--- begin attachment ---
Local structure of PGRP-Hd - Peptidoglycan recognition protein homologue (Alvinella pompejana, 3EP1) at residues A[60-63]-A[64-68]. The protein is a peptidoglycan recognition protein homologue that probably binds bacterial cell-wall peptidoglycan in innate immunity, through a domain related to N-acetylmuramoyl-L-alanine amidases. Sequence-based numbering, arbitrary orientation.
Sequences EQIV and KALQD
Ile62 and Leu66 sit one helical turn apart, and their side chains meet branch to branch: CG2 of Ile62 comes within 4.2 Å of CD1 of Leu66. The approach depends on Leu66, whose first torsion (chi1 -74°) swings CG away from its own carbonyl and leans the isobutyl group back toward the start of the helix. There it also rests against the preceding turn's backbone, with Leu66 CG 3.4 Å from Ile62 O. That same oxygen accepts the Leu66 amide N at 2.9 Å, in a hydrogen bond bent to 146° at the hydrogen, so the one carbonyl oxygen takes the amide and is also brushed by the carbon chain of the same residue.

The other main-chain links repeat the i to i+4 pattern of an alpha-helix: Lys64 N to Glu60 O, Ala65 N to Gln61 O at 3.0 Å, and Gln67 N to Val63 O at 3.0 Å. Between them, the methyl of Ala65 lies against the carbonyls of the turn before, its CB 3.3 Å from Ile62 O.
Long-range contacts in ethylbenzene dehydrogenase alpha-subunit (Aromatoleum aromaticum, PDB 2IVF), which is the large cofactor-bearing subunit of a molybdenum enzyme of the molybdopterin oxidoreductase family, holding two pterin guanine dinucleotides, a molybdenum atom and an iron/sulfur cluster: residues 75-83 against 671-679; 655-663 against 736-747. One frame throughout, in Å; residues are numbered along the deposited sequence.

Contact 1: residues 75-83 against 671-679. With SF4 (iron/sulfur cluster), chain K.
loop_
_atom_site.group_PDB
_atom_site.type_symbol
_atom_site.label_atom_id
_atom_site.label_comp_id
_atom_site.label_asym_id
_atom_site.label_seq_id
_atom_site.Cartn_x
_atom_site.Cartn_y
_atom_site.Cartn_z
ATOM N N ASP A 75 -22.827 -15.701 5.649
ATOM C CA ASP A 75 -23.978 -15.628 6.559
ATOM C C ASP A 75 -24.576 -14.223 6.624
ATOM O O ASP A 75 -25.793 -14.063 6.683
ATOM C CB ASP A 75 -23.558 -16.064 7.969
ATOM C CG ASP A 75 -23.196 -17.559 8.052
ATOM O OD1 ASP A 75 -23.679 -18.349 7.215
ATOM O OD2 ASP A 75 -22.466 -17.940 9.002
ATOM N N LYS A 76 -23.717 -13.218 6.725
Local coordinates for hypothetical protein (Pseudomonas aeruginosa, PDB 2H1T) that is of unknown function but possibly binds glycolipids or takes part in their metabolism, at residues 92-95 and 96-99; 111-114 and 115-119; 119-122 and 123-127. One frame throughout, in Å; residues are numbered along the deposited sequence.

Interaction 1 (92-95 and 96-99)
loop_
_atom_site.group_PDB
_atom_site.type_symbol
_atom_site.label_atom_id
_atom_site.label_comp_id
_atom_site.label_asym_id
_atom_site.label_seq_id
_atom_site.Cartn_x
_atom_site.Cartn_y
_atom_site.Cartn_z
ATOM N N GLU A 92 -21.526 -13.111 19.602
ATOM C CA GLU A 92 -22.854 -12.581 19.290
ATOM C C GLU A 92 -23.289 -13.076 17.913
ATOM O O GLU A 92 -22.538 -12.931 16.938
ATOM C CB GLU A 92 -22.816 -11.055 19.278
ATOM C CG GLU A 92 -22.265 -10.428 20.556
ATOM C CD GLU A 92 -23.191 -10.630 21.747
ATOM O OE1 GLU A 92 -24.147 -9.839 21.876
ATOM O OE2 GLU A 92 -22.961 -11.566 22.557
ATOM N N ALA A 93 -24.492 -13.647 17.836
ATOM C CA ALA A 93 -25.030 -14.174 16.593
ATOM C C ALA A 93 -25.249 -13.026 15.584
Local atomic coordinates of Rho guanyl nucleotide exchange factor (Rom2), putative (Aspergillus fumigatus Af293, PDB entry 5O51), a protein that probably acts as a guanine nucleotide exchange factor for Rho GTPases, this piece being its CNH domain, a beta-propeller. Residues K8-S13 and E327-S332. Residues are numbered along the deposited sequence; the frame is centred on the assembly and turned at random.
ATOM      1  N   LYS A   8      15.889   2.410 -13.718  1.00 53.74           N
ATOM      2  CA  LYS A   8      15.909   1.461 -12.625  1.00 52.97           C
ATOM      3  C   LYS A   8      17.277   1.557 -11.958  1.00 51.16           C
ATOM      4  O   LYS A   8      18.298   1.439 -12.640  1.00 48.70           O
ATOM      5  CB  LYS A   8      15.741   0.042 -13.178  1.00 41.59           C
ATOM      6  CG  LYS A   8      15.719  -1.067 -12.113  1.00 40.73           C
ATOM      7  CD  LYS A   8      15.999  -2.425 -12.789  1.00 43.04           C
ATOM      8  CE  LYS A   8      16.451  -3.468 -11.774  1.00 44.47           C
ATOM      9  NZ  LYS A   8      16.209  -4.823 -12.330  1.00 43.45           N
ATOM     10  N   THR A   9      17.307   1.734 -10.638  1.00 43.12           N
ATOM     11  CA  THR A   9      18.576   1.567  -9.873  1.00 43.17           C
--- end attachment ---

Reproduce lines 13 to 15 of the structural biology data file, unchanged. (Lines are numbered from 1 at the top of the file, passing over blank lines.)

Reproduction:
_atom_site.label_seq_id
_atom_site.Cartn_x
_atom_site.Cartn_y